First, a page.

}
    ]
  },
  ]

The DSC Modules

All the DSC modules I need get zipped into the same archive file which is deployed by each DSC extension to the VMs. I showed you that in part one. For the ADFS server, the extension calls the configuration module DSCvmConfigs.ps1\\ADFSserver (note the escaped slash) – the ADFSserver configuration within my single DSCvmConfigs.ps1 file that holds all my configurations. As with the DC configuration, this is based on stuff held in the SharePoint farm template on GitHub.

configuration ADFSserver
{
    param
    (
        [Parameter(Mandatory)]
        [String]$DomainName,

        [Parameter(Mandatory)]
        [String]$vmDCName,

        [Parameter(Mandatory)]
        [System.Management.Automation.PSCredential]$Admincreds,

        [Int]$RetryCount=20,
        [Int]$RetryIntervalSec=30
    )

    Import-DscResource -ModuleName xComputerManagement,xActiveDirectory

    Node localhost
    {
        WindowsFeature ADFSInstall 
        { 
            Ensure = "Present" 
            Name = "ADFS-Federation"
        }  
        WindowsFeature ADPS
        {
            Name = "RSAT-AD-PowerShell"
            Ensure = "Present"

        } 
        xWaitForADDomain DscForestWait 
        { 
            DomainName = $DomainName 
            DomainUserCredential= $Admincreds
            RetryCount = $RetryCount 
            RetryIntervalSec = $RetryIntervalSec 
            DependsOn = "[WindowsFeature]ADPS"      
        }
        xComputer DomainJoin
        {
            Name = $env:COMPUTERNAME
            DomainName = $DomainName
            Credential = New-Object System.Management.Automation.PSCredential ("${DomainName}\$($Admincreds.UserName)", $Admincreds.Password)
            DependsOn = "[xWaitForADDomain]DscForestWait"
        }


        LocalConfigurationManager 
        {
            DebugMode = $true    
            RebootNodeIfNeeded = $true
        }
    }     
}

The DSC for my ADFS server does much less than that of the DC. It installs the Windows features I need (the RSAT-AD-PowerShell tools are needed by the xWaitForADDomain config), makes sure our domain is contactable and joins the server to it. Unfortunately there are no DSC resources around to configure our ADFS server at the moment and whilst I’m happy writing scripts to to that work, I’m less comfortable writing DSC modules right now!

The Custom Scripts

Once our DSC extension has joined the domain and added our features, it’s over to the customscript extension to configure the ADFS service. As with the DC, I copy down the script itself, a file with my own functions in and the PSPKI module.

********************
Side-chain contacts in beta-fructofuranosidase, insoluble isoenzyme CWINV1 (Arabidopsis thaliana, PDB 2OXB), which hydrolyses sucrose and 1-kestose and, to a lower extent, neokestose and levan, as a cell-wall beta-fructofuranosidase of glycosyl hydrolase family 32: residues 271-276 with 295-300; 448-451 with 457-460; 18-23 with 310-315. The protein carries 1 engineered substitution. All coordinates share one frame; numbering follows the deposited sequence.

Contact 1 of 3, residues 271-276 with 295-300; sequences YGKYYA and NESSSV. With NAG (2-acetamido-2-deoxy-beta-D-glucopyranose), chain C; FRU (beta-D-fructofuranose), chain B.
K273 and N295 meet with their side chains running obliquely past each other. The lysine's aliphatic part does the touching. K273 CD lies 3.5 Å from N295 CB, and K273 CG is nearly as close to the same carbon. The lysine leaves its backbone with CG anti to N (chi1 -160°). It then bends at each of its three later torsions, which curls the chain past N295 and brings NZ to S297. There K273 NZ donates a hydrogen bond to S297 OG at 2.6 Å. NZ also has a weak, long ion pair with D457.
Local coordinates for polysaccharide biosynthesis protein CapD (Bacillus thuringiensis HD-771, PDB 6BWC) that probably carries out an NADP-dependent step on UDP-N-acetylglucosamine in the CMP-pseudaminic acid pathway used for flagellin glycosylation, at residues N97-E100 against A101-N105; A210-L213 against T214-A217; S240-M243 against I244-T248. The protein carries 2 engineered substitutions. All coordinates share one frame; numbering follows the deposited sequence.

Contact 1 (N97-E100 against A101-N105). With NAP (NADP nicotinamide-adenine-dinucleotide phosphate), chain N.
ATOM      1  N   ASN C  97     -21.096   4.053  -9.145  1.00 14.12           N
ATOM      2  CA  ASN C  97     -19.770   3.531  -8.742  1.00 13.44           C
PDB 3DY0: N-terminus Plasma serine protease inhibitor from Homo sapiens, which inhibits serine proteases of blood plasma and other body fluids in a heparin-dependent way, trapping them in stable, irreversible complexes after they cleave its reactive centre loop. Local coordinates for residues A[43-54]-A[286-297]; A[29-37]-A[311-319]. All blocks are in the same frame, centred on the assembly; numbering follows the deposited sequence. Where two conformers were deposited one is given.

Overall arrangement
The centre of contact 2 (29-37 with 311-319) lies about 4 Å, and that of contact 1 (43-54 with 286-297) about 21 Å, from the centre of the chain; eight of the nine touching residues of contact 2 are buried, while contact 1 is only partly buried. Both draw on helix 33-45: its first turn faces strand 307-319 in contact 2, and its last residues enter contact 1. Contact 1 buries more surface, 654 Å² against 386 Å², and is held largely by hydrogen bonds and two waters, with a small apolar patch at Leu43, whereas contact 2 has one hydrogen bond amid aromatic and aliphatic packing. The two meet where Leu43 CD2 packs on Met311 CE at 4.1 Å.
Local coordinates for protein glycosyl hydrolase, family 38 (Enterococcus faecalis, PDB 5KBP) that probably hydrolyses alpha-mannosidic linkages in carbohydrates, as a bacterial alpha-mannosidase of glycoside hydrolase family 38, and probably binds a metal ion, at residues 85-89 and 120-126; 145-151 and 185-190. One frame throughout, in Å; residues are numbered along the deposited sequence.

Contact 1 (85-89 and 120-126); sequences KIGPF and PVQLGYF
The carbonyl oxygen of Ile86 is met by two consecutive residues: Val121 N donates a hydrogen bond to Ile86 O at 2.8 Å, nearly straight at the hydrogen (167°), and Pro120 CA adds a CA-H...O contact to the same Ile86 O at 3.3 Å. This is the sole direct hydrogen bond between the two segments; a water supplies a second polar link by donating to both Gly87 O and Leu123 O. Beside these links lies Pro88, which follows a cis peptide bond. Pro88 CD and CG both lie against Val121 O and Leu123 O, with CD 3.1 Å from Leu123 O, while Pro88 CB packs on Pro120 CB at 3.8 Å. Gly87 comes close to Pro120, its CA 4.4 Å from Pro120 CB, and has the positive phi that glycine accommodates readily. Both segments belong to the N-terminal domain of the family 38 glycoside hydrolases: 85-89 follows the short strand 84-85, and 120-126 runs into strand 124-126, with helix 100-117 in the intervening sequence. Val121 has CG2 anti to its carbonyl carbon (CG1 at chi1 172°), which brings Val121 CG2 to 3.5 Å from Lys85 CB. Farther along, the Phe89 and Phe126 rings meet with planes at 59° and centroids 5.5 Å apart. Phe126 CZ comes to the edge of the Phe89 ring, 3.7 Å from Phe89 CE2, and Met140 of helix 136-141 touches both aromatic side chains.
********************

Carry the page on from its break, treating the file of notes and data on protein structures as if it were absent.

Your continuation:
#
# AdfsServer.ps1
#
param (
    $vmAdminUsername,
    $vmAdminPassword,
    $fsServiceName,
    $vmDCname,
    $resourceLocation
)

$password =  ConvertTo-SecureString $vmAdminPassword -AsPlainText -Force
$credential = New-Object System.Management.Automation.PSCredential("$env:USERDOMAIN\$vmAdminUsername", $password)

Write-Verbose -Verbose "Entering Domain Controller Script"
Write-Verbose -verbose "Script path: $PSScriptRoot"
Write-Verbose -Verbose "vmAdminUsername: $vmAdminUsername"
Write-Verbose -Verbose "vmAdminPassword: $vmAdminPassword"
Write-Verbose -Verbose "fsServiceName: $fsServiceName"
Write-Verbose -Verbose "env:UserDomain: $env:USERDOMAIN"
Write-Verbose -Verbose "resourceLocation: $resourceLocation"
Write-Verbose -Verbose "==================================="

    # Write an event to the event log to say that the script has executed.
    $event = New-Object System.Diagnostics.EventLog("Application")
    $event.Source = "tuServEnvironment"
    $info_event = [System.Diagnostics.EventLogEntryType]::Information
    $event.WriteEntry("ADFSserver Script Executed", $info_event, 5001)


    $srcPath = "\\"+ $vmDCname + "\src"
    $fsCertificateSubject = $fsServiceName + "."+($resourceLocation.Replace(" ",[System.String]::Empty)).ToLower()+".cloudapp.azure.com"
    $fsCertFileName = $fsCertificateSubject+".pfx"
    $certPath = $srcPath + "\" + $fsCertFileName

    #Copy cert from DC
    write-verbose -Verbose "Copying $certpath to $PSScriptRoot"
#        $powershellCommand = "& {copy-item '" + $certPath + "' '" + $workingDir + "'}"
#        Write-Verbose -Verbose $powershellCommand
#        $bytes = [System.Text.Encoding]::Unicode.GetBytes($powershellCommand)
#        $encodedCommand = [Convert]::ToBase64String($bytes)

#        Start-Process -wait "powershell.exe" -ArgumentList "-encodedcommand $encodedCommand"
        copy-item $certPath -Destination $PSScriptRoot -Verbose

Invoke-Command  -Credential $credential -ComputerName $env:COMPUTERNAME -ScriptBlock {

    param (
        $workingDir,
        $vmAdminPassword,
        $domainCredential,
        $fsServiceName,
        $vmDCname,
        $resourceLocation
    )
    # Working variables

    Write-Verbose -Verbose "Entering ADFS Script"
    Write-Verbose -verbose "workingDir: $workingDir"
    Write-Verbose -Verbose "vmAdminPassword: $vmAdminPassword"
    Write-Verbose -Verbose "fsServiceName: $fsServiceName"
    Write-Verbose -Verbose "env:UserDomain: $env:USERDOMAIN"
    Write-Verbose -Verbose "env:UserDNSDomain: $env:USERDNSDOMAIN"
    Write-Verbose -Verbose "env:ComputerName: $env:COMPUTERNAME"
    Write-Verbose -Verbose "resourceLocation: $resourceLocation"
    Write-Verbose -Verbose "==================================="

    # Write an event to the event log to say that the script has executed.
    $event = New-Object System.Diagnostics.EventLog("Application")
    $event.Source = "tuServEnvironment"
    $info_event = [System.Diagnostics.EventLogEntryType]::Information
    $event.WriteEntry("In ADFSserver scriptblock", $info_event, 5001)

    #go to our packages scripts folder
    Set-Location $workingDir
    
    $zipfile = $workingDir + "\PSPKI.zip"
    $destination = $workingDir
    [System.Reflection.Assembly]::LoadWithPartialName("System.IO.Compression.FileSystem") | Out-Null